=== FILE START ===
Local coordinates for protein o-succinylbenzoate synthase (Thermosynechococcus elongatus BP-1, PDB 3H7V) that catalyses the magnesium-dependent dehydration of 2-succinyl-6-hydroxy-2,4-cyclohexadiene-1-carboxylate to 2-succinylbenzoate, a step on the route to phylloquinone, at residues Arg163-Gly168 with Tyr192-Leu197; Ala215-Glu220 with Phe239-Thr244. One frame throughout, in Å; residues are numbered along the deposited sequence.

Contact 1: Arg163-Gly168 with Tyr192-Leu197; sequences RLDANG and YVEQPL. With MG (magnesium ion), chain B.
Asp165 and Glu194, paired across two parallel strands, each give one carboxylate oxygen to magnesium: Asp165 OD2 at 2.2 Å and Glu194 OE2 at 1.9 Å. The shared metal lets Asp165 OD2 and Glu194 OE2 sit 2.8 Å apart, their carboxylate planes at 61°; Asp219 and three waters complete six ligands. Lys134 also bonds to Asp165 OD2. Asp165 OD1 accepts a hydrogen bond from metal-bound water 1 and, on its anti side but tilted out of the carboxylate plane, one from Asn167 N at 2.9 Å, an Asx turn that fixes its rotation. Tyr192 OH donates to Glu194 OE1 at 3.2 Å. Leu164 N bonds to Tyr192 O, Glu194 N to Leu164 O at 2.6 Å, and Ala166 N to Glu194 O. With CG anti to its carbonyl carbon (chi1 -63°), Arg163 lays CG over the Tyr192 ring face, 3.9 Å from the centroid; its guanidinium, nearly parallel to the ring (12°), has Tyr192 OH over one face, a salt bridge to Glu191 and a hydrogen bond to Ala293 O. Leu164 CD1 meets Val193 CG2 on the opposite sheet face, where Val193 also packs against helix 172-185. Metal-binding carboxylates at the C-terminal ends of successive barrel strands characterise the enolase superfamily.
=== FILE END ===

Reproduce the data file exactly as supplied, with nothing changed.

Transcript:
Local coordinates for protein o-succinylbenzoate synthase (Thermosynechococcus elongatus BP-1, PDB 3H7V) that catalyses the magnesium-dependent dehydration of 2-succinyl-6-hydroxy-2,4-cyclohexadiene-1-carboxylate to 2-succinylbenzoate, a step on the route to phylloquinone, at residues Arg163-Gly168 with Tyr192-Leu197; Ala215-Glu220 with Phe239-Thr244. One frame throughout, in Å; residues are numbered along the deposited sequence.

Contact 1: Arg163-Gly168 with Tyr192-Leu197; sequences RLDANG and YVEQPL. With MG (magnesium ion), chain B.
Asp165 and Glu194, paired across two parallel strands, each give one carboxylate oxygen to magnesium: Asp165 OD2 at 2.2 Å and Glu194 OE2 at 1.9 Å. The shared metal lets Asp165 OD2 and Glu194 OE2 sit 2.8 Å apart, their carboxylate planes at 61°; Asp219 and three waters complete six ligands. Lys134 also bonds to Asp165 OD2. Asp165 OD1 accepts a hydrogen bond from metal-bound water 1 and, on its anti side but tilted out of the carboxylate plane, one from Asn167 N at 2.9 Å, an Asx turn that fixes its rotation. Tyr192 OH donates to Glu194 OE1 at 3.2 Å. Leu164 N bonds to Tyr192 O, Glu194 N to Leu164 O at 2.6 Å, and Ala166 N to Glu194 O. With CG anti to its carbonyl carbon (chi1 -63°), Arg163 lays CG over the Tyr192 ring face, 3.9 Å from the centroid; its guanidinium, nearly parallel to the ring (12°), has Tyr192 OH over one face, a salt bridge to Glu191 and a hydrogen bond to Ala293 O. Leu164 CD1 meets Val193 CG2 on the opposite sheet face, where Val193 also packs against helix 172-185. Metal-binding carboxylates at the C-terminal ends of successive barrel strands characterise the enolase superfamily.